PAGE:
Why You Sometimes Have to Turn Away Customers
I’m working right now on updating my client pre-qualification process. I find this to be harder than asking for money!
One of the things I’m hoping I can do is eliminate the tire-kickers and only spend time talking with folks that I can really help. I just hate the thought of turning someone away, though.
If you’re like me, and your time is tight because you’re a solo-person business or trying to fit all your work within the hours of the school day, you just don’t have time to talk to every person who expresses interest in what you do. Sometimes I fall into the trap of meeting with potential clients or chatting on the phone about what I do just because it’s kinda fun to talk about myself & what I do.
But, really most of those conversations end up interrupting what I’m working on. Then I get all excited about how I can help the person out and start thinking about the upcoming potential job. I love the beginning phase – when everything’s new and shiny and has all the potential in the world. And finally, the conversation will start to stall when I see it’s clear that we’re not going to be a good fit. Their budget is laughably low, or they want to micro-manage you, or they really don’t quite know what they want to do.
You may have been told (by your family???) that the customer is always right, and you’re obligated to fit your way of working around what a potential customer wants. Or, you’ve been told not to let any lead get away – close them at all costs. But what if the time you’re spending with a dud is keeping you from spending time with the folks that you could really be helping?
These are the types of things I think about as I re-build my pre-qualification process. I’m scared to turn anyone away because I want to keep working solidly and I don’t want to turn away a paycheck. Since I’m a Southern woman, I hate the idea of coming across as unapproachable or stand-offish. I want to be friendly and talk with everyone and be “nice”. But that keeps getting me in trouble.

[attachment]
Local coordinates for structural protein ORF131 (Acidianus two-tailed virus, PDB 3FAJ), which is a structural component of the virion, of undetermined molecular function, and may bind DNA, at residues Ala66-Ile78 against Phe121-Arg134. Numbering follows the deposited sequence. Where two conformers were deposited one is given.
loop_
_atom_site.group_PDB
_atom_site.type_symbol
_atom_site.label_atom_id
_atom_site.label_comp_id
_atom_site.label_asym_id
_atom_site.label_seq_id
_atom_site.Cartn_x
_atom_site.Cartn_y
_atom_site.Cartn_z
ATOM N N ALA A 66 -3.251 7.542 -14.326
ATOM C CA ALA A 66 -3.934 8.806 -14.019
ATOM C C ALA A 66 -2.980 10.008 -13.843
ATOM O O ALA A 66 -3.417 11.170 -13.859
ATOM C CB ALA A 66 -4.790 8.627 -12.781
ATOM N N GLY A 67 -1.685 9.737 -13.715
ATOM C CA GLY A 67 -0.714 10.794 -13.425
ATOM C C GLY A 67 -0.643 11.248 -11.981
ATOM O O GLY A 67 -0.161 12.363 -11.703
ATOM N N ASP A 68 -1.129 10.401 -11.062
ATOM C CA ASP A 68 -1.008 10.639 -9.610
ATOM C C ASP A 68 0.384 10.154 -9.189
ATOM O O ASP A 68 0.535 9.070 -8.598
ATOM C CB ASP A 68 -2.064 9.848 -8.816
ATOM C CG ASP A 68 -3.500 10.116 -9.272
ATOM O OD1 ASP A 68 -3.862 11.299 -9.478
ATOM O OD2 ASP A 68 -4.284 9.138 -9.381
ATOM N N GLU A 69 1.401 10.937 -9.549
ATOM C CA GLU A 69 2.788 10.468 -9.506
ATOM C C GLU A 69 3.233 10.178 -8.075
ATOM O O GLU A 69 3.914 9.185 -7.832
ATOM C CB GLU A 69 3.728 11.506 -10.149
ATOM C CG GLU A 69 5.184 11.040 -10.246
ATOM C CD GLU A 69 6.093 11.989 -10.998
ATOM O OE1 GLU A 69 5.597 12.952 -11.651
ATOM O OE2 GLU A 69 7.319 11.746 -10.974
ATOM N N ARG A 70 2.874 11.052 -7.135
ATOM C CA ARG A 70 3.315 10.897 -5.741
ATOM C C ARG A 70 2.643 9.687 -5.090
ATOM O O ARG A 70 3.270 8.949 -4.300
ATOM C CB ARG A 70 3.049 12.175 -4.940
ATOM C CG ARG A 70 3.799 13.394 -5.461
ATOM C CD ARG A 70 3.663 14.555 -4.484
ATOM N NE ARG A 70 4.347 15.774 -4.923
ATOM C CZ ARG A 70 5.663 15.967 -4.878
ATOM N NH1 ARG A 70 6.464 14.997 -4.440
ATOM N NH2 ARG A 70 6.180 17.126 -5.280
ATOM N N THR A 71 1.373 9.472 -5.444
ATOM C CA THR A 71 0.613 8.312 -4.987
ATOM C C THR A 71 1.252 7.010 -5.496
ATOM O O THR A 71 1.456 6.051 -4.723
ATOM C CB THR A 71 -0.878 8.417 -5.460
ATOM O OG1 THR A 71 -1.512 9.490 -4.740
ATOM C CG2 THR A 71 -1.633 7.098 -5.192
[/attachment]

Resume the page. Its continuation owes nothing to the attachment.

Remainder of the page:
Just this summer, I was really looking forward to a potential job with an artist who had asked about my web and marketing services. It seemed he had a budget and a lot of material to work with, and I really thought I could make a difference in his sales. I told him my recommendations, but he what he really wanted was for me to give approval to the course of action he wanted to take, then he would ask again about what he should do. I knew this wasn’t going to work out, but I foolishly kept talking backing and forth, hoping things would magically fall into place. I knew better, but I spent way too much of my time answering questions and clarifying things for someone who wasn’t even a client.
Which meant: I wasn’t getting paid & I wasn’t spending time with my family.
Getting Started with a Pre-Qualification Process
So, as I get more serious about pre-qualifying leads and clients, you might want to think about pre-qualifying your own customers. I’m starting with a semi-implemented system I learned from Troy Dean in the WP Elevation course. I think I didn’t fully implement it because I wasn’t sure of which customers I did want. So, here are the steps I’m going through to work out how I want my process to work: